Conservation Connection July 2010
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In this issue:
- Safeguarding WA frontier
- Burke Museum exhibit
- Hikers explore Highlands
- Methow power play
We are partnering with the Gotham family ranch to protect valuable wildlife habitat in the Columbia Highlands.
Photo: Paul Bannick
Safeguarding Washington's Last Frontier
Last week, we submitted an application to the federal
Legacy Program on behalf of Ferry County ranchers Bryan and Debra
Gotham, in hopes of securing funds to keep the Gotham's 2,200 acre ranch
and tree farm safe from development indefinitely.
As part of our Columbia Highlands Initiative, we're working with timber interests, cattle producers, recreationists, and others to maintain healthy forests and
wildlife habitat in northeast Washington. "We're proud to partner with good stewards like the Gothams," said staffer Tim Coleman. Bryan Gotham
lauded the effort, "When the property around us starts growing houses instead of grass and trees, that
hurts our ranch, other local ranchers, and the wildlife, This partnership is helping us keep the
land the way it was in our grandfather's time."
Visit the Burke Museum on August 14 for stunning nature photography
Photo: Paul Bannick
Burke Museum Features Conservation Photographers
This summer, Seattle's Burke Museum is featuring inspiring photographs
sure to delight. As a Conservation Northwest supporter, you can enjoy
the International Conservation
Photography Awards exhibit with this
off coupon. On Saturday, August 14th, the museum presents a day
dedicated to the art and craft of photography, with workshops on the
latest techniques led by well-known nature photographers Paul Bannick,
John Greengo, and Mark Turner.
Hikers sign letters to support Columbia Highlands Wilderness.
Photo: Leif Jakobsen
Hikers Explore the Columbia Highlands
Over 170 people of all ages (and some intrepid pooches) have joined Conservation Northwest hikes this summer
highlighting several of the most pristine and threatened wild areas in northeastern Washington.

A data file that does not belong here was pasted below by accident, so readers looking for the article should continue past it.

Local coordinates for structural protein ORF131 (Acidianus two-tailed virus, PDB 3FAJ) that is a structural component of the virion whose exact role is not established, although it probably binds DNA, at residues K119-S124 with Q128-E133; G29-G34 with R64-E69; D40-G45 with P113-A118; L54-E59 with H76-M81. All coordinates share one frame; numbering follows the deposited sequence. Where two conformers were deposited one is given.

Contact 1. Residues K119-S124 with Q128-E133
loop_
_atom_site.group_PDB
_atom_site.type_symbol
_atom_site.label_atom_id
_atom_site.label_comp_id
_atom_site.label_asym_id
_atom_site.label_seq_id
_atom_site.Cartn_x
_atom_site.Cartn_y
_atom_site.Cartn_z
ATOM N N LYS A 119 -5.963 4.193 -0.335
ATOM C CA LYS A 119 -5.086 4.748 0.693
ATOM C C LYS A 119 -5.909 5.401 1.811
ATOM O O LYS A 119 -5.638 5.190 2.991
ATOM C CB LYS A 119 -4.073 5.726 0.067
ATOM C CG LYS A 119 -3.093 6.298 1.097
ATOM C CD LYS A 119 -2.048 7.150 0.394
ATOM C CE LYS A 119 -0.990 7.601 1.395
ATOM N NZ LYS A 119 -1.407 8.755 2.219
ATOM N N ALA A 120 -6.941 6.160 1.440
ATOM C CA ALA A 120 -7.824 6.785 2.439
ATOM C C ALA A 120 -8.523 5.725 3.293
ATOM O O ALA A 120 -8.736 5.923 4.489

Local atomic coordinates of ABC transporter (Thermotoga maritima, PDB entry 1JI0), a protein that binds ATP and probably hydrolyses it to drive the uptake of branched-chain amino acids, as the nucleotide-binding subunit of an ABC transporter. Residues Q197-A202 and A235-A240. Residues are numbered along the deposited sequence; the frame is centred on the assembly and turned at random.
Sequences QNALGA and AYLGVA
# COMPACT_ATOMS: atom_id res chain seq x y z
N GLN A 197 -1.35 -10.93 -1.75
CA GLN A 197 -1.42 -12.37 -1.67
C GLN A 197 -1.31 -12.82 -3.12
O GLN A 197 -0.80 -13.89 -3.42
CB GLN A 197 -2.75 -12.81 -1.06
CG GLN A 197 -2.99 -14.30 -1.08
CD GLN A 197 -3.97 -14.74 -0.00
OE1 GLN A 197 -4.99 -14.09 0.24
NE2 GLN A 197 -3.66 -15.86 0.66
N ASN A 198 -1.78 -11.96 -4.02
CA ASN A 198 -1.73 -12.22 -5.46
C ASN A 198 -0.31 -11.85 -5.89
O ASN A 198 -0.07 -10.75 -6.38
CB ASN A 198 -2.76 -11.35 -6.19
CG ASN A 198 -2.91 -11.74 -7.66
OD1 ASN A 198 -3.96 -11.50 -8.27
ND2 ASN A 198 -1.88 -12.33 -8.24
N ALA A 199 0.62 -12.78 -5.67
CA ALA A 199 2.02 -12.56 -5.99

Along the way, hikers learned the best way to ensure that these areas remain safe and unchanged
for future generations and wildlife is to protect them under the Wilderness Act. Thanks to help
from enthusiastic volunteer hike leaders, participants wrote letters to Senator Cantwell and
Rep. McMorris Rodgers from the trail to protect the very area they were hiking in, and you can too!
Take five minutes today to
short, personal letters to Senator Maria Cantwell and Congresswoman
Cathy McMorris Rodgers urging them to introduce a bill as soon as possible
that will permanently protect roadless areas in the Columbia Highlands
as wilderness. A hand-written or typed personal letter is worth 2,000
emails and is exactly what leadership–and these wild areas–need
from you now.
For some inspiration, visit Columbia Highlands Wilderness'
page to see some great hike photos.
The Okanogan's PUD's proposed power line would cut through habitat in the Methow Valley that is valuable for mule deer and
other wildlife species.
Photo: Alan Bauer
Power Play Over Methow Wildlands
In a rousing match of political tennis, the possibility of a new Okanogan
PUD powerline across pristine, unroaded state trust land has become
a constitutional issue. The proposed powerline and miles of new roads
would cut directly through the largest block of shrub-steppe habitat
in the Methow Valley and degrade crucial winter habitat used by mule
deer-an important food source for many animals, including the local
The Commissioner of Public Lands, Peter Goldmark, was making a good faith effort to address
an easement request when the Okanogan PUD unilaterally filed a lawsuit to take possession
of state property. Citing concerns about costs to the state for managing the sprawling
network of new roads, and increased risks of invasive species and wildfire, Commissioner
Goldmark wants to continue to fight the PUD's power grab. However, despite having backed
the Commissioner in a lower court case, state Attorney General Rob McKenna refused to
represent the state in an appeal. Until this gets resolved, we've appealed the lower
court's ruling as a "placeholder" for DNR.
The appeal of the lower court's decision on whether the PUD can condemn
state trust lands will not likely move forward until the Supreme Court
addresses the constitutional issues later this year.
Science director Dave Werntz said "Commissioner Goldmark has legitimate and unresolved
concerns about Okanogan PUD's powerline, and we support his efforts to preserve
wildlife habitat and lower the cost for Washington citizens."